There are many ways to express love. There are many words and many languages but the best expression is silence (moun). Prem is yagna and we should ever flow in and with prem ganga. Prem is the middle of a continuum of satya, prem, karuna and if we hold from the middle we can hold it better and more firmly. Everyone has experienced love. Love even those who dislike you, who hate you. Expression of love depends upon the occasion and the person concerned. To help, said Bapu, the needy is prem. God is love and Love is God. There are two types of love: satya, prem and kapat prem. Satya prem is a love that wants nothing, needs nothing and expects nothing, not even a response to love. Kapat prem that is known as ketav prem is to love with expectation, to love in exchange for love or money or power. If you expect anything in return for your love, you might face disappointment. If your love gets a response, good. If there is no response it is your luck. Kapat prem is planned, organized and well set.
But then we cannot but love. Our love gets distorted when we become opportunist. Bapu gave the example of Prtaapbhaanu who was spoiled by bad company and Bapu emphasized that our companions, our associates play an important role in shaping our character. Stay with persons whose love is unchanging and eternal.
Bapu spoke and sang about the love of Gopis who felt lonely without Krishna. They felt a void; a variety of nothingness.
When love is extended to God, not only we feel a melting down in our hearts, but God also feels a melting down for us. Mundane, worldly love is with expectation and all our expectations cannot be fulfilled if we are focused on worldly affairs but if we turn to the Divine, all our expectations get fulfilled. In mundane life, more and more expectations emerge and overpower us and world is incapable of giving us everything we want. Only Divinity can satisfy all our desires and wants.
Bapu explained the meaning of each letter of Bhagvat and quoted Bhagvat to say that we would get everything from God.
Bapu said that we should insist on our own abilities. Vibhishan wanted to see Ram only with his eyes, while Arjun needed divine sight to see God. Instead of seeing the world directly and as it is, we see the world through several screens and layers. Ever be attached to satya, prem and karuna and pāth of Chālisā would fulfill and your desires and expectations. Even the minutest particle on Rama, even the dust on his feet (charan raj) does wonders. His charan raj revived Ahalya.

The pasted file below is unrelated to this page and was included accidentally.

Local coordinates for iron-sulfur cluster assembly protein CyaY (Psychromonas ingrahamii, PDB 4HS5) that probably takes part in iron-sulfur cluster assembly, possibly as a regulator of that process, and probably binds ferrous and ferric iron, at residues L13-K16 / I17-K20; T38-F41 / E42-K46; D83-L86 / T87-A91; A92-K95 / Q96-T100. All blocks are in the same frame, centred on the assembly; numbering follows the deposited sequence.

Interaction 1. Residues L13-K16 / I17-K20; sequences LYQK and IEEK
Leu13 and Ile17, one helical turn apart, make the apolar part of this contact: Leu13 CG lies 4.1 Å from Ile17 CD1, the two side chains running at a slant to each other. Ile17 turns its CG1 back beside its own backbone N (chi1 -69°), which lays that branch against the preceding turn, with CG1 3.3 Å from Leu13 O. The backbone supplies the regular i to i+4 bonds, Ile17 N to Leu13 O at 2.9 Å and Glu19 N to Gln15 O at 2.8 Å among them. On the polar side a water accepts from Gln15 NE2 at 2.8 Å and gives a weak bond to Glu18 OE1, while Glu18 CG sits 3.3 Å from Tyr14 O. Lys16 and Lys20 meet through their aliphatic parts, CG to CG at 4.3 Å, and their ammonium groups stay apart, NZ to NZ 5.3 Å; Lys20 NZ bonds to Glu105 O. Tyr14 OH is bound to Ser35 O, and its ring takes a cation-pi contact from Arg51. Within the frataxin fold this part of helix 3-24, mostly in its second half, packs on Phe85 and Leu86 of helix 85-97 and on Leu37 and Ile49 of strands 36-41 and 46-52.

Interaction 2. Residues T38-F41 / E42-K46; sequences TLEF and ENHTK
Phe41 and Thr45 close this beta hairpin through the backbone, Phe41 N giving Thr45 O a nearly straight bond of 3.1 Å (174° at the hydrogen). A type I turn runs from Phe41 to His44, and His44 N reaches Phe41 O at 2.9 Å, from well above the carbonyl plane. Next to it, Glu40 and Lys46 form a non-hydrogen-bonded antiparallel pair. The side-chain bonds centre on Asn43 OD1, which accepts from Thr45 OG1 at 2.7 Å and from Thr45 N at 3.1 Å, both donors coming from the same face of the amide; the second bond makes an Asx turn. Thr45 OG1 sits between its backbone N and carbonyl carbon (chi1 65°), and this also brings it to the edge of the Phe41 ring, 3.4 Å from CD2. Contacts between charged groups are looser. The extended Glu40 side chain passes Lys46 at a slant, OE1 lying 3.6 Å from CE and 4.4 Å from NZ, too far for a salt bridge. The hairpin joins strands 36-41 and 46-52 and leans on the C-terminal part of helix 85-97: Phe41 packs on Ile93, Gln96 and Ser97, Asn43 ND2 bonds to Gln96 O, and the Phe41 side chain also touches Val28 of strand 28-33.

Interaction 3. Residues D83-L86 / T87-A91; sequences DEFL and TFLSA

Bapu returned to Chālisā and said that all our sufferings (peeda) would end by smrana of Hanuman and we should get devoted to Mahavir. A continuous jāp, even jāp in reverse can lead to great relief. Shiv also recites Ram nām as a maha-mantra. Everywhere jāp is given great importance. Jāp are of various types and can be achieved by stages vaachik jāp is verbal, mānsik jaap is mental recitation. Ajapā jāp is a stage where jāp continues without your being conscious about it. Bhakti, said Bapu, is a slow process and requires several stages of stations. But our bhakti should not disturb or trouble others. Jāp and kirtan ought to be done in a quiet way. After ajapā jāp, we reach the stage of smruti jāp when jāp continues as a smranan. If jāp after a long time becomes our memory. Just as we keep remembering everything from everyday life, so jāp keeps going on and on.
Jāp is very important in the age in which we are living, in fact jāp is the only way to spiritual progress but jāp is to be done with involvement, with shraddha and vishvās. Vinoba Bhave laid great emphasis on shraddha. He used to say invoke shraddha in the morning, afternoon and evening to be aware of shraddha by shraddha. Shraddha is different from andh-shraddha and from ashraddha. Shraddha is very important in bhakti which is the main theme of manas.
Bapu then took up the narration of katha and advised us that puja should be done by your self, by your body and by your mind. Puja cannot be done by a proxy. Bapu pointed out that every incident in manas is both a leela for external eyes and deeper message for those who understand.
Ram entered vatika and saw Sita who had come for puja. Bapu pointed out that Ram moves everywhere, he is not confined only in temples. Tulsidas needs to be studied in his various aspects because manas deals with sociology and psychology. It is thought provoking, it has rules of family life, and a discussion on bhakti.
Sita recites a prayer to Parvati and the each adjective used for Parvati is tripled, pointing out that Parvati is also a tripur sundari.
Jai Siya Ram
On the final day of Ram Katha, Bapu reversed the order. He began with the narration of Manas and ended with the analysis of Chālisā. During the course of this narration, Bapu pointed out certain basic principles. As he said, Bharata was offered the kingdom, he said that the kingdom did not belong to an individual, but to a dynasty; to a tradition.
Secondly, the coronation of Rama, or the coronation of any good principle, is possible only in a village and only Kevat can be the first citizen. Bapu referred to several sabhas and compared it to the sabhas that are taking place in the politics of today.
The most important point that Bapu raised, was about Draupadi in the midst of Kauravas. He said that so long as Draupadi appealed to her husbands, nothing happened. But only when she appealed to the final Divinity, was she rescued. So we should never try to seek the support from any worldly persons.
One more point that Bapu made was that the ultimate result of love is renunciation; the act of giving up. He referred to Rama Gita which consists of five questions asked by Lakshman and answered by Rama.
He made a very important statement, that Rama considers himself the son of three parents. Dashratha, of course is the physical presence. Jatayu is his father because he supported him. And Rama considers Agni as his own father.
Another point made was that Lankakand was not the burning of Lanka, but Hanumana’s effort to rouse the conscience of all the people of Lanka by faith, symbolic of his tail.